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L.A. Prison Funds Cut by Legislators : Budget: 900 prison guard spots also targeted by conference committee. Both actions could be overturned, however.


SACRAMENTO — Democrats on a Senate-Assembly conference committee, brushing aside Republican objections, cut $121.8 million in bond funds for the downtown Los Angeles prison and shaved 900 prison guard slots from the state system in budget deliberations Friday.

Both cuts in the Department of Corrections share of the budget could be overturned as work continues on a $56-billion state spending plan for the 1990-91 fiscal year. But in the meantime, deletion of money for the central city prison became another obstacle placed before supporters of the facility.

Los Angeles-area legislators, feeling pressure from their constituents who don't want the prison built, put strong pressure on the conference committee to take the money out of the budget. The vote on the Democratic majority committee was 4-2, along party lines.

Unless the Legislature approves a new appropriation for the prison by July 19, when a three-year spending authority on the bonds expires, the state cannot put more money into the project. So far, the state has spent $5 million in pre-construction costs.

Technically, money to build the prisons would come from bond funds. But general purpose tax revenues are used to make principal and interest payments on the bonds, as well as pay the cost of staffing and administering the prisons once they are built.

The action, if it stands up, also would place a legal cloud on a prison being constructed in Lancaster. A law passed by the Legislature declares that the Lancaster facility cannot open until ground is broken on the proposed prison just east of downtown Los Angeles.

Opponents of the cut in prison guards said the additional officers are needed to help control the 11,000 new inmates expected to enter the state's prisons next year. They warned of dangerously low staffing levels if the guards are not added.

The $2.3-billion Department of Corrections budget proposed by Gov. George Deukmejian called for an increase of 2,627 prison guards to keep up with the inmate population. By trimming 900 guards from the total, budget cutters on the conference committee figure they can save $42 million.

The cut came after intense debate and another partisan vote of 4-2. Sen. John Seymour (R-Anaheim), one of the two Republicans, angrily characterized the action as risky and "irresponsible" given the rise in the inmate population.

Although both actions are subject to reversal during later budget deliberations, Democrats said they were voting their convictions, rather than simply throwing a new issue out on the bargaining table. Two of the four Democrats on the committee, Assemblyman John Vasconcellos (Santa Clara) and Sen. Alfred E. Alquist (San Jose), say they will provide no further support to expand the prison system because they consider it a failure since the crime rate continues to rise despite the system's rapid growth under Deukmejian.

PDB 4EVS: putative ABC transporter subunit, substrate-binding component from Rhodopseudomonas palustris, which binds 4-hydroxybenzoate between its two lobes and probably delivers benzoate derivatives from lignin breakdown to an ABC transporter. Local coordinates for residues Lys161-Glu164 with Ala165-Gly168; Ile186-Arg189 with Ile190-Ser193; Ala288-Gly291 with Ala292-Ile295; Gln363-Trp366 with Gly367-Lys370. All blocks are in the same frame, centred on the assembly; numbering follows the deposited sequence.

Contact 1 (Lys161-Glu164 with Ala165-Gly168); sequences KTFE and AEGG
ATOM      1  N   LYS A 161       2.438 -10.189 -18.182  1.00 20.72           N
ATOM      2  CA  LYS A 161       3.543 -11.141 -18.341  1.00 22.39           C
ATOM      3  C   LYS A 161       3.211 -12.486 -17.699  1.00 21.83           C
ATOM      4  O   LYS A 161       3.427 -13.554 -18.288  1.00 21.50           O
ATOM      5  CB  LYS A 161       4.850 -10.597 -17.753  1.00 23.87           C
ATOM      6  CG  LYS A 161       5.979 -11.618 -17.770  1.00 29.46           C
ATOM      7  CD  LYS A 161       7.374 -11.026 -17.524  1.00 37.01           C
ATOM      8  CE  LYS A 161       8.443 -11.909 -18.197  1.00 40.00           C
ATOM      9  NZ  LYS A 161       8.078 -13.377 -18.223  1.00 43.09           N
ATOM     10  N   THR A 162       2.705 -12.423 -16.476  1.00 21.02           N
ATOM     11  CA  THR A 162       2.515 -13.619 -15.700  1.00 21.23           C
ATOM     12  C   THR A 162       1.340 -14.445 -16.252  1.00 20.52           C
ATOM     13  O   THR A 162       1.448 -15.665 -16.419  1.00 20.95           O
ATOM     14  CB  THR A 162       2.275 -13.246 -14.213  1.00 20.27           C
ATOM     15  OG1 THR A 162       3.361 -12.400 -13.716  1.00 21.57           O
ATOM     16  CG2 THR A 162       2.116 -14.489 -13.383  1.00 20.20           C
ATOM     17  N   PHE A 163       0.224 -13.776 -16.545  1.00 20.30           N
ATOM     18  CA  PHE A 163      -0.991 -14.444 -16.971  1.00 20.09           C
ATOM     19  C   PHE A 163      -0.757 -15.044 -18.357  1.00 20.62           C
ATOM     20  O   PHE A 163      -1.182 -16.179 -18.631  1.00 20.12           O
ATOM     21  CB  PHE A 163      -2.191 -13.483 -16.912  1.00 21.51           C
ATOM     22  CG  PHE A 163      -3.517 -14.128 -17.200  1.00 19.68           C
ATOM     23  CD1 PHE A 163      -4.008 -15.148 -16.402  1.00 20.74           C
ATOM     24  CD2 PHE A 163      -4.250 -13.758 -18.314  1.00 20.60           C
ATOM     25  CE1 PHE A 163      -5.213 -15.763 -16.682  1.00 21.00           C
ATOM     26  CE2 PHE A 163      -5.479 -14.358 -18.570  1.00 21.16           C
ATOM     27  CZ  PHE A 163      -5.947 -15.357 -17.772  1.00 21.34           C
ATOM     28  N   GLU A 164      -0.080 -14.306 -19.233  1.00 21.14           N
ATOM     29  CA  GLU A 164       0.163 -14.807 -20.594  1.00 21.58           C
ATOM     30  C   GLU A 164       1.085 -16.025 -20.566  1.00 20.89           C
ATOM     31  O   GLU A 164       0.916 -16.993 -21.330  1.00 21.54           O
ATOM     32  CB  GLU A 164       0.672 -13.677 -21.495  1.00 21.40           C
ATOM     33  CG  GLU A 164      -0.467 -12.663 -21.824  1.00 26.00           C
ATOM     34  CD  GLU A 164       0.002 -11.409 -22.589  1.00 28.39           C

The budget cuts are expected to have a hard time getting by Deukmejian, who has made the Los Angeles prison a key part of his statewide prison expansion.

Deukmejian is engaged in a series of private meetings with legislative leaders from the Senate and Assembly in an effort to close a $2.9-billion funding gap, although a meeting scheduled for Friday was put off until Monday. Assembly Speaker Willie Brown (D-San Francisco) cited a scheduling conflict.

Although tax revenues are expected to grow by about 7% in the 1990-91 fiscal year, expenditures required to maintain current services are projected by Deukmejian to grow by 11%; thus, the $2.9-billion gap.

Despite the prison cuts, budget negotiators had done virtually nothing by the end of the week to dent the gap between revenues and expenditures that they must close by July 1, the start of the new fiscal year.

Friday, they made cuts totaling about $18 million. But that only brought them back to where they were the day before when the problem grew by $18 million because lawmakers added more than they took out.

One of the deepest cuts was delivered to Atty. Gen. John K. Van de Kamp's fledgling $22.4-million anti-cocaine "CrackDown" program, leaving it with only $4.6 million. Van de Kamp appealed Friday to police chiefs and sheriffs in the districts of the legislative budget writers to pressure their lawmakers to restore the state funds.

A spokesman for Senate leader David A. Roberti (D-Los Angeles), who carried the bill last year creating the program, said Roberti will seek to restore "some of the funds but he knows in this austere budget he can't get them all back."

Times staff writer Carl Ingram contributed to this report.

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